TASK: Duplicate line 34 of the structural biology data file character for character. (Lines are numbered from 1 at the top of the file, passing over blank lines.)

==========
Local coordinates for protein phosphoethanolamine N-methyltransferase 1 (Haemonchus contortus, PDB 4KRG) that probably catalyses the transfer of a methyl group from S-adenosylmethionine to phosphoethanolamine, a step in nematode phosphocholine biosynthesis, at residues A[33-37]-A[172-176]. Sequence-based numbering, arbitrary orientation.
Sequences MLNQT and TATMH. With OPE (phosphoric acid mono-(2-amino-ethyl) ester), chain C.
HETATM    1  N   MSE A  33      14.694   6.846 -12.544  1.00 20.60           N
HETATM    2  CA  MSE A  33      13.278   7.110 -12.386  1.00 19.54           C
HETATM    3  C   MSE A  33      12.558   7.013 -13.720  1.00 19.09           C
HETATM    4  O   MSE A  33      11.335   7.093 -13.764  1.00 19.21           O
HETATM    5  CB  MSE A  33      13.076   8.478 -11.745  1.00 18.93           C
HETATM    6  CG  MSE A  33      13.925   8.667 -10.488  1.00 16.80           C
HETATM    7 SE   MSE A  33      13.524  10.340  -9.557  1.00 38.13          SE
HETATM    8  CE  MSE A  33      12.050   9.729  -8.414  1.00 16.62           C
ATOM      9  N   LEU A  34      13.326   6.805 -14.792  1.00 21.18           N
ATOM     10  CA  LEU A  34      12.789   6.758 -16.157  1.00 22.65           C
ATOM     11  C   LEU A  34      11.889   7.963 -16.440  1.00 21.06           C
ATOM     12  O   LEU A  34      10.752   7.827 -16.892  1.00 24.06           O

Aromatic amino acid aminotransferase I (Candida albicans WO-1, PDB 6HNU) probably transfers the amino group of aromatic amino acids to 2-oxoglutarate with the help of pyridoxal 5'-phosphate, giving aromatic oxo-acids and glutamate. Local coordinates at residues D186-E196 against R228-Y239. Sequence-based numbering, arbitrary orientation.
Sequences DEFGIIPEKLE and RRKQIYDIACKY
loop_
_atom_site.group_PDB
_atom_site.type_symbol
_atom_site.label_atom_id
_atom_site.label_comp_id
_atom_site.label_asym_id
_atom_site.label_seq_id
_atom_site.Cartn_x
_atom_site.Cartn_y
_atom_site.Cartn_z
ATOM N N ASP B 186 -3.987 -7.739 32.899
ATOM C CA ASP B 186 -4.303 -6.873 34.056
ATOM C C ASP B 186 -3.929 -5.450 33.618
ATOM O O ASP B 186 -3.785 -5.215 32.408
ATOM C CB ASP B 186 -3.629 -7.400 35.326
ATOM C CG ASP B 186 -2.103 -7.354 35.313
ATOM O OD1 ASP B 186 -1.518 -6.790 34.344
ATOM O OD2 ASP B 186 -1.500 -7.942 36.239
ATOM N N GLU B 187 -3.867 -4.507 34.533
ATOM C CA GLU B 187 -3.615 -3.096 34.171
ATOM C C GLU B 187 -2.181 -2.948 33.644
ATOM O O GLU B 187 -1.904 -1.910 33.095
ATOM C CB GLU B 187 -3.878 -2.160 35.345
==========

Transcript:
ATOM O OD2 ASP B 186 -1.500 -7.942 36.239